Danish architecture firm TREDJE NATUR has designed a new 40-hectare regenerative masterplan for Bergen, Norway. The grand vision aim to bring new life to an old logistics port and ferry terminal. The plan outlines a zero-emission district focused on a community-based sharing economy, renewable building materials and climate adaptation strategies. The proposal emphasizes Bergen’s relation to the fjord, nature and history.
The plan introduces a new, urban allmenning, an innovative climate streetscape based on an interpretation of the unique public spaces that intersect the city of Bergen. As the team states, "it ensures a strong relation to the existing qualities of the urban fabric and connects the locations that are characteristic of the Bergen DNA." The second element is a nature-based loop connecting natural waterfront with surrounding green areas. The result is a large, green and publicly accessible urban space.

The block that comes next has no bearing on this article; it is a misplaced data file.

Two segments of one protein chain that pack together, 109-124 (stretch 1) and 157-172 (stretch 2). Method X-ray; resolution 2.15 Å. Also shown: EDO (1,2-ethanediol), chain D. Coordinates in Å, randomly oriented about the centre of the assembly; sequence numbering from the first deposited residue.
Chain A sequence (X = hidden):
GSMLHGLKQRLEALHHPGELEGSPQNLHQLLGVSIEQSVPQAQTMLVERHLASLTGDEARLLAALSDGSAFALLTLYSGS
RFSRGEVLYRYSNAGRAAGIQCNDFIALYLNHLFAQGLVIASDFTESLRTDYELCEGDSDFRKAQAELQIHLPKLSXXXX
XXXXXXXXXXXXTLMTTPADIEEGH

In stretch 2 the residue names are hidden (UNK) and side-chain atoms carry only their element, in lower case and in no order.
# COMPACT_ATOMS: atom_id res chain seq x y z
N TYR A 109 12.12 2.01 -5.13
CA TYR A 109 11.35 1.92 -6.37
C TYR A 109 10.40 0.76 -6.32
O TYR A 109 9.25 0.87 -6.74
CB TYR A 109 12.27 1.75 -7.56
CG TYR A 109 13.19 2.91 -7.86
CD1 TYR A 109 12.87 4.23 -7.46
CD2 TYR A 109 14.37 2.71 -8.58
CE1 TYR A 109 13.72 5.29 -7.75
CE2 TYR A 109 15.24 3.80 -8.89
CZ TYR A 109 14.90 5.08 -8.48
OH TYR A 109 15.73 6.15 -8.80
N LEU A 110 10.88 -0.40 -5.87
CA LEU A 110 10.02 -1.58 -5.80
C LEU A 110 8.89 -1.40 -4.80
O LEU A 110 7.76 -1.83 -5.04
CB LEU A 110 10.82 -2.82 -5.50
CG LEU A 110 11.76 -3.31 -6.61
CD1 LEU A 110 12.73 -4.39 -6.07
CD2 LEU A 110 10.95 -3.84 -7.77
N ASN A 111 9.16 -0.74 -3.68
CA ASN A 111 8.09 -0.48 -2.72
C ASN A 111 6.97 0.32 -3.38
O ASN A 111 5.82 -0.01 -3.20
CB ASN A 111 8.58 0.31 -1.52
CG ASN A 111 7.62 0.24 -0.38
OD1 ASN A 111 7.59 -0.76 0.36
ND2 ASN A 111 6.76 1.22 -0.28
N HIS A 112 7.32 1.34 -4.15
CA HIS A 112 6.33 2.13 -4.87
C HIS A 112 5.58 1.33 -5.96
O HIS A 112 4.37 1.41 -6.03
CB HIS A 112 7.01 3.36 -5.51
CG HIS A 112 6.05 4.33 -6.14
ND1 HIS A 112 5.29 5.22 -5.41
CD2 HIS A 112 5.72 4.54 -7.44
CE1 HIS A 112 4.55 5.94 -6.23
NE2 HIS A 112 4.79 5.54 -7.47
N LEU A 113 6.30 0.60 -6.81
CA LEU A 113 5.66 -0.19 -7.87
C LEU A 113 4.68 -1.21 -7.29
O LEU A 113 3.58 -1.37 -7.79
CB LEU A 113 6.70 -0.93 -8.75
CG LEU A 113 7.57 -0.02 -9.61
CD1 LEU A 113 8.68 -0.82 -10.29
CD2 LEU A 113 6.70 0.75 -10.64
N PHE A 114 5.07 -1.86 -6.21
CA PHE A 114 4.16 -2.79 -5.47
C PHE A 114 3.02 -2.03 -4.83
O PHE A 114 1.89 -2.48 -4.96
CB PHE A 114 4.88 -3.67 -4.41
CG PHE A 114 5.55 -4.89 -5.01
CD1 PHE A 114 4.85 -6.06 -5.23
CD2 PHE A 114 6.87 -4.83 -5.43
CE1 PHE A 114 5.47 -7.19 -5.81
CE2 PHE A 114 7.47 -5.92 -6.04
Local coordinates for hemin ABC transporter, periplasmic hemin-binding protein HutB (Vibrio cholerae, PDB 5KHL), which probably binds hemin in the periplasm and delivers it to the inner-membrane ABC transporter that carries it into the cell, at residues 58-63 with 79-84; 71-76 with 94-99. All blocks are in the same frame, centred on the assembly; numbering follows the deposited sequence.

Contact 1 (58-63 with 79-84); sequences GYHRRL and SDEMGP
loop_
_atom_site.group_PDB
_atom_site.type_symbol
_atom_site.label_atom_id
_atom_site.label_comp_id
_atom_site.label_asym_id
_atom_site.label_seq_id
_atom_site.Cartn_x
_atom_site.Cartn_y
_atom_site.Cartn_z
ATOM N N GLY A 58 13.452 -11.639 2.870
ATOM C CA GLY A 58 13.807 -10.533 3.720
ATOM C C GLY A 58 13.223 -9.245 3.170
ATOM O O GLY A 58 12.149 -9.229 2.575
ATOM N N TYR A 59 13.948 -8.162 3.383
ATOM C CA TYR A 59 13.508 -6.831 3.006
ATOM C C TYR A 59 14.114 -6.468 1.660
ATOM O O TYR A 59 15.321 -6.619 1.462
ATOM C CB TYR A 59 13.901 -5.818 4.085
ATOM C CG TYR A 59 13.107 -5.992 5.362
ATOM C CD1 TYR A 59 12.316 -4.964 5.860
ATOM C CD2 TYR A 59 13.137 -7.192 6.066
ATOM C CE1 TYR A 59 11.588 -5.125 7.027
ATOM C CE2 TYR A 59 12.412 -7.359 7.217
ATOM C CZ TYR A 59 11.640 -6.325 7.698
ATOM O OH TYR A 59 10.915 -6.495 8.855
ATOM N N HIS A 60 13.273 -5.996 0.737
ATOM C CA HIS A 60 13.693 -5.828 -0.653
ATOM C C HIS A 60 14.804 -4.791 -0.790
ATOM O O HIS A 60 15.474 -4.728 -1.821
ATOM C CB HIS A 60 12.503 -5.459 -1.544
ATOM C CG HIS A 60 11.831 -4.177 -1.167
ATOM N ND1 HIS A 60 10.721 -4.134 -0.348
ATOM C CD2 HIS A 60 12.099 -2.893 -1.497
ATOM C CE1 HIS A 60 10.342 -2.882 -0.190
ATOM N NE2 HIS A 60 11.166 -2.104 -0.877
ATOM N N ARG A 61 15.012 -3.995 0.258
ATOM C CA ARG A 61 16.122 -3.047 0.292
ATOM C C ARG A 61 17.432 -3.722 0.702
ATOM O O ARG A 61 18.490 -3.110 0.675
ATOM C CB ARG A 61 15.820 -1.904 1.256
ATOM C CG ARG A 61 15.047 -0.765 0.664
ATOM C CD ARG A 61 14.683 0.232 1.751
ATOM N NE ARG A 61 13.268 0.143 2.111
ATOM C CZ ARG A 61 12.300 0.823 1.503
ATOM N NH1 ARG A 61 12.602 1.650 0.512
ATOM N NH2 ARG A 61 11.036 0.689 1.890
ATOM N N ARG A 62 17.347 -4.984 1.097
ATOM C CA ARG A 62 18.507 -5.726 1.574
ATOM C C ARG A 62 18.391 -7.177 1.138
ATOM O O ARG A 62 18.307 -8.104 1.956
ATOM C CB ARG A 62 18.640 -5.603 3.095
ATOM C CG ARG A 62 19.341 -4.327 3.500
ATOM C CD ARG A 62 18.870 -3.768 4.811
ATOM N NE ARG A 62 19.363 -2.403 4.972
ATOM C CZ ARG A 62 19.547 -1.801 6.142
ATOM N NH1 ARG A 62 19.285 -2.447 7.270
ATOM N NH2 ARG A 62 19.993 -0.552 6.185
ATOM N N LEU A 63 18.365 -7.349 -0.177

The proposal would center on three key developments: "The Sea Quarter" housing the Institute for Marine Research, the Directorate of Fisheries, and the new Bergen Aquarium; "The Sugarhouse Square" designed as a new urban development; and "Under the Bridge" for experiments, entrepreneurship and grass roots under the Puddefjord Bridge. The plan reinterprets the historical, Norwegian cluster villages, Klyngetun, valuing community and sustainable living through renewable and reusable materials and smart mobility infrastructure.
The project is developed for Bergen Municipality in close collaboration with Entasis, Matter by Brix and MOE.
News via TREDJE NATUR